The city partially activated its emergency operations center Thursday after powerful winds knocked out power to portions of the city and left trees and debris scattered throughout the city.
City spokesman Dan Bell said Thursday morning that Monrovia officials were operating inside a building next to the police station after power was lost at city hall. Though electricity is not yet restored, the city's phone lines are open, he said.
The has closed all city schools for the day, he said.
All wilderness access, including , is also closed, Bell said. The city is still assessing the damage caused by the wind and Bell did not know if anyone was injured as a result of it.
The tree in used for the city's annual lighting ceremony was knocked down by the wind, and the holiday parade set for Thursday may have to be postponed, according to the city's Facebook page.
"Unfortunately, our tree for tonight's tree lighting ceremony has been uprooted by last night's high winds. This event has been cancelled!," the page states.
About 13,000 customers in Monrovia were still without power Thursday morning after strong winds toppled trees and caused widespread damage to the city.
Bell said that the main functions of city hall were closed Thursday as authorities scramble to clear roads and assess damage caused by the unusually severe wind conditions that began Wednesday night.
There is no estimate for when power will be restored to the areas of Monrovia experiencing outages, according to Southern California Edison's website.
The main thoroughfares in Monrovia--Huntington Drive, Foothill Boulevard, Myrtle Avenue and Duarte Road--have been cleared of large debris and are open to traffic, Bell said. The city's public works department is working to clear other streets in the city like Palm Avenue, when a palm tree was uprooted and fell across the street onto a parked car.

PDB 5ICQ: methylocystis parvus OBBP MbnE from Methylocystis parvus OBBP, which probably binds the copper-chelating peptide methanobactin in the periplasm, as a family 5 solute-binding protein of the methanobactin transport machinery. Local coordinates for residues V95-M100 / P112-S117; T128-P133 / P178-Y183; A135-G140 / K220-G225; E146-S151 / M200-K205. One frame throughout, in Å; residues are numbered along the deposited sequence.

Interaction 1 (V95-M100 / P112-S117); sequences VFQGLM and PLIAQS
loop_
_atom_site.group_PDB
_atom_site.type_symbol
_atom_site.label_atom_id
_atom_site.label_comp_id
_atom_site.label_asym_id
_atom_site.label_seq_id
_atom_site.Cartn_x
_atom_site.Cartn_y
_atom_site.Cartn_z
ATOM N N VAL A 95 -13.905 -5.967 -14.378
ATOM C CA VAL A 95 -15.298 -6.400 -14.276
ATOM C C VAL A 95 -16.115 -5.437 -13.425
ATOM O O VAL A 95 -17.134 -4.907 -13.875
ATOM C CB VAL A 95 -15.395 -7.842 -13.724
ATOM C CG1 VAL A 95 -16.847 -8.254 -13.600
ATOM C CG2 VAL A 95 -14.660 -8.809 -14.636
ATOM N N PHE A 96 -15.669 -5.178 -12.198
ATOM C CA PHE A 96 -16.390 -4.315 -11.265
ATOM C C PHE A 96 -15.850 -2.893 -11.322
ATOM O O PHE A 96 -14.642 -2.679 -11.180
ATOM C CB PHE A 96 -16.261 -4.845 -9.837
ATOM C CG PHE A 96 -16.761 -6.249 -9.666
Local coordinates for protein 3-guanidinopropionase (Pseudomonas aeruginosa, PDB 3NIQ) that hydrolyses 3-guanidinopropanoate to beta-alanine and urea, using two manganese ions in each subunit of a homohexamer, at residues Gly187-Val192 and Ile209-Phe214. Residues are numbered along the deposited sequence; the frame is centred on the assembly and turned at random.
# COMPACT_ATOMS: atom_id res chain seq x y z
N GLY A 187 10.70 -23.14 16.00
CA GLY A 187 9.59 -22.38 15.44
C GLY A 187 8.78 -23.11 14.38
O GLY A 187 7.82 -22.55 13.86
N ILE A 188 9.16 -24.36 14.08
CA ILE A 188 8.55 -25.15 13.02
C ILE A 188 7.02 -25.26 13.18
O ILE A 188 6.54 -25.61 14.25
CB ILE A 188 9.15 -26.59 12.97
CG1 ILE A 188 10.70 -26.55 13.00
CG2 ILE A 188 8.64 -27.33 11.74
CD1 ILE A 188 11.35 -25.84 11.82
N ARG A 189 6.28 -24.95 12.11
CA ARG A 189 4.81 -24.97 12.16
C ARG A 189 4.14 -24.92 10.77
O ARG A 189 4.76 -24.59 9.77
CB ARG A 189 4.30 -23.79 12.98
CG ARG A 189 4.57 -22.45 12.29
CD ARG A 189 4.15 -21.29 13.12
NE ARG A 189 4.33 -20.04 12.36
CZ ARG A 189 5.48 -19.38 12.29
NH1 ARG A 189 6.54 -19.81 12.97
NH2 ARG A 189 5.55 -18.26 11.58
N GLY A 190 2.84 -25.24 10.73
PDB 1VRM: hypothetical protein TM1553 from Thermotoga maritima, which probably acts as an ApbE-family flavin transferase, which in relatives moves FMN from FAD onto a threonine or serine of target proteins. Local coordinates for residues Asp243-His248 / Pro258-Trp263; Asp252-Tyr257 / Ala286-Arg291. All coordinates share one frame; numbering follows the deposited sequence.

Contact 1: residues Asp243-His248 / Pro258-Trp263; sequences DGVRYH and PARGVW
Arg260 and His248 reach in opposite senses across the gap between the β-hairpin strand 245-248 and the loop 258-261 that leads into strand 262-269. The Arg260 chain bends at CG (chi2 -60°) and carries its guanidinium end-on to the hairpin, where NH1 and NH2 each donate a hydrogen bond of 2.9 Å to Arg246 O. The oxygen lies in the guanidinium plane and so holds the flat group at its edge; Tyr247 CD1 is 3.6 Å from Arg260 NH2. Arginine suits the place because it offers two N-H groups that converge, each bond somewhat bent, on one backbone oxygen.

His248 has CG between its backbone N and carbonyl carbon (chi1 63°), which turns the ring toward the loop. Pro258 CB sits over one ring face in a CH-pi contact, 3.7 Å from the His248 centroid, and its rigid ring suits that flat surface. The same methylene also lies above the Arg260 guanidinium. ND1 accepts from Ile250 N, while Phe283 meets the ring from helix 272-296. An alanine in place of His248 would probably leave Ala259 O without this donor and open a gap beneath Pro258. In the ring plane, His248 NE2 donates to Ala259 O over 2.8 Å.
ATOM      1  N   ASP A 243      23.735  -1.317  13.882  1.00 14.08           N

Bell said the city did not yet have a cost estimate for the damage that the winds caused. No injuries were reported as a result of the winds, he said.
Southern California Edison, which serves Southland customers outside Los Angeles, reported that a total of 211,300 of its customers lost power as a result of outages that began Wednesday night. SCE spokeswoman Vanessa McGrady said the hardest hit areas were generally near the Foothill (210) Freeway and included Pasadena, Monrovia, Arcadia, Altadena, Sierra Madre, San Gabriel and Alhambra.
The National Weather Service, citing the wind and low humidity, issued a red flag warning denoting wildfire conditions effective until Friday evening. In doing so, it warned of sustained winds in the 45-60-mph range, gusting to around 85 mph.
But the winds that kicked up beginning Wednesday night turned out to be even more powerful. Winds gusting at 97 mph were recorded in Whitaker Peak in the Los Angeles County portion of the San Gabriel Mountains, the weather service reported, adding that 67-mph gusts were monitored in Saugus while Malibu was being wracked by gusts of around 50 mph.
NWS meteorologists said the "very strong offshore wind event" affecting the region's mountain, forest, valley and coastal areas resulted from the alignment of two systems -- a cold low-pressure system that came down the Nevada-California state line to combine with a buildup of strong surface-high pressure in the Great Basin.
"Close all windows and secure all outdoor objects such as lawn furniture," an NWS advisory urged residents.
The risk of wildfire was considered so high that it prompted fire departments to take special precautions.
Los Angeles County, meanwhile, extended its contract for two firefighting SuperScooper aircraft for another week. The aircraft are leased from the government of Quebec in Canada, said Tony Bell of County Supervisor Mike Antonovich's office.
The SuperScoopers can carry up to 1,620 gallons of water and take only 12 seconds to scoop up water from a lake and inject it with a fire-resistant foam -- a combination three times as effective as water alone, Bell said. The SuperScoopers can get airborne in as little as five minutes and fly three hours before they have to refuel.
City News Service contributed to this story.